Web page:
Yet in certain cases, centralization of resource can add to resilience.  In addition to obvious cases like defense, the re-insurance market with governments being the insurer of last resort comes to mind.  This alleviates the need for small communities and even entire regions to produce adequate savings to fund their entire redevelopment should catastrophe strike (note that this doesn't imply that the central government should be involved in actually performing disaster relief and redevelopment - only that it be able to make the resources, in this case money, available for disaster relief and redevelopment).

Overall, it's clear to me that the debate about whether or not various functions being performed by a central government make a society more or less resilient is going to be split along ideological lines with Libertarians and Conservatives claiming that virtually everything done by government makes society less resilient and Statists and Collectivists claiming the exact opposite.  But the framework above allows everybody to think through the different possibilities and come up with their own conclusions.

I've been thinking about the rise and fall of civilizations because I've encountered quite a number of libertarian/conservative/republican blogs and websites panicking about Obama's reelection because they are certain that collapse is now imminent for the United States and even Western Civilization:  "The Titanic is sinking" (where the Titanic is the United States) in a post by one of Instapundit's recent co-bloggers, Sarah Hoyt; "piling up our own funeral pyre" in an article by Roger Kimball (who was predicting a Romney landslide - oops!); etc.

Nothing has changed.  Same President, same Republican House (more or less), and the Senate is still run by Democrats and the level of sclerosis due to lobbying probably won't accelerate much due to split government.  We have stable or expanding exploitable resources per capita (with the exception of helium) so we're not a lot closer the style of collapse described by Tainter.  In my analysis, while we may well be getting ever less resilient, the process is very slow and near term collapse isn't much more likely than it was before the election.  Obamacare was and continues to be a large unknown and might easily make our health care system brittle, but as a society, we can probably easily survive that even if it's horrendously bad for individuals.

My advice?  Stop worrying, relax and enjoy life!

*Thank you readers for the examples!


Howard said...

The movement from an independent agrarian economy to an industrial economy linked by nationwide transportation and communication networks paved the way for the efficacy of more centralized government. Globalization, technologies which impower the individual and other elements of the information economy pave the way for a the efficacy of more dispersed or distributed forms of government, generally speaking. Statists/collectivists clinging to the past will only make this transition more costly and painful. That will not stop them from trying.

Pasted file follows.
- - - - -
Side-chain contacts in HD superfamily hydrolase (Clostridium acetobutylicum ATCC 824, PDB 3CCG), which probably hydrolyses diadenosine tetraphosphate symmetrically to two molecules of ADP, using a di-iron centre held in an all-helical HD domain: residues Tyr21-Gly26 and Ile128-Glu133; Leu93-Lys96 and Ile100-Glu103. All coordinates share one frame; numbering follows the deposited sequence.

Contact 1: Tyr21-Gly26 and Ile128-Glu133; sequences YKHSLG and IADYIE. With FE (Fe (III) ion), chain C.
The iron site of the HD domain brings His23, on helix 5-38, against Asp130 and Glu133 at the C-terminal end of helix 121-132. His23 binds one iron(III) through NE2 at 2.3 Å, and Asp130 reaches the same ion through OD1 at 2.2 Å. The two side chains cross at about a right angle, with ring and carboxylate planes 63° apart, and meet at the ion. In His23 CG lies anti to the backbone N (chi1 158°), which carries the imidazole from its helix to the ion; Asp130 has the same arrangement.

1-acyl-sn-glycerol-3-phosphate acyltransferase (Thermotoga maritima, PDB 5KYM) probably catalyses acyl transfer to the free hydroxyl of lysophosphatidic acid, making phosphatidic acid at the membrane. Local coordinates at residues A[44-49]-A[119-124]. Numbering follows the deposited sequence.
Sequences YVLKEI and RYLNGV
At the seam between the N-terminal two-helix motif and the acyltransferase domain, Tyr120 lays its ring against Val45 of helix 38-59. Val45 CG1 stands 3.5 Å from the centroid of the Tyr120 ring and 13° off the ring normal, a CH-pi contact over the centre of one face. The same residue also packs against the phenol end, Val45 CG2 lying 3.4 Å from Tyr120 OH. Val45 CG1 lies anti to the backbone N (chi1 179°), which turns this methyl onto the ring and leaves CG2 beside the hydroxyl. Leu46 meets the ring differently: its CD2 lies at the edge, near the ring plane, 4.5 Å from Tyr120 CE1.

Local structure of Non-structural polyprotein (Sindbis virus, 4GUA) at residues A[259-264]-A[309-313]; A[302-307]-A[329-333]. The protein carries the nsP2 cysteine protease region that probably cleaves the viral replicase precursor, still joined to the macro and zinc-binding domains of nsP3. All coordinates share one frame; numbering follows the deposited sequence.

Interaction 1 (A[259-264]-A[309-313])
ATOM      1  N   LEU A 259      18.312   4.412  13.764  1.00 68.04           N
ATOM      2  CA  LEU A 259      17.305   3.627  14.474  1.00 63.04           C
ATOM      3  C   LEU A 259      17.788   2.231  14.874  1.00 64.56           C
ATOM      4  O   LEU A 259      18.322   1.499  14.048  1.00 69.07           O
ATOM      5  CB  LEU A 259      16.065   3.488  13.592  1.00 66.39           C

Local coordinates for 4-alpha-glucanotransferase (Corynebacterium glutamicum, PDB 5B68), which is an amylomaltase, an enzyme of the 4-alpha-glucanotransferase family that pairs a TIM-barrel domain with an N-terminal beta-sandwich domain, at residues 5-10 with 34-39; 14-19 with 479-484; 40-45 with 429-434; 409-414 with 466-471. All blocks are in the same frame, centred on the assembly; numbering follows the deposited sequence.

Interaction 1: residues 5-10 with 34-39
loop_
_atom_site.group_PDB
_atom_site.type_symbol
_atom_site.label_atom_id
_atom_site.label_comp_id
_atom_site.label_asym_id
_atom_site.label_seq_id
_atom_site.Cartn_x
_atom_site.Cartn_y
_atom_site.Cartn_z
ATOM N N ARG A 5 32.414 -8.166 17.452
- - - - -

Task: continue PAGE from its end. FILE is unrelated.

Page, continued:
Regarding Obamacare, there are a number of technologies and ideas already coming into existence which will allow for substantial creative destruction in medical care. It's quite possible that 10-20 years from now substantial progress will have been made in spite of such convoluted legislation.

Peter said...

Howard, I wonder whether someone won't throw a Fermi's Paradox at you someday and ask you why, if globalization and technology favour "dispersed or distributed forms of government", they seems to have resulted in so much centralization.

Bret said...

Peter, in the grand scheme of things the information age is pretty new. It may take generations for its impact to totally take effect.

But already, I think we're seeing decentralization of news, media, and entertainment; the possibility of more small business and far more niche markets in both manufacturing and services; etc.

Government is just always the last to innovate.

Peter said...


Walmart revolutionized retailing by centralizing inventory control. Even small transactions for longstanding customers are now given final approval by the head offices of large banks. Orders of battle are set and monitored by central command half a world away.

I would agree that technology can give the appearance of decentralization. Government offices can be established all over the country, but that doesn't mean Washington doesn't keep a tight grip on decision-making.

I wouldn't bet on the long term inevitability of anything other than death and taxes.

Hey Skipper said...


Very interesting post. Sorry if the following wanders into excess or irrelevance, but I was taking notes as I went along.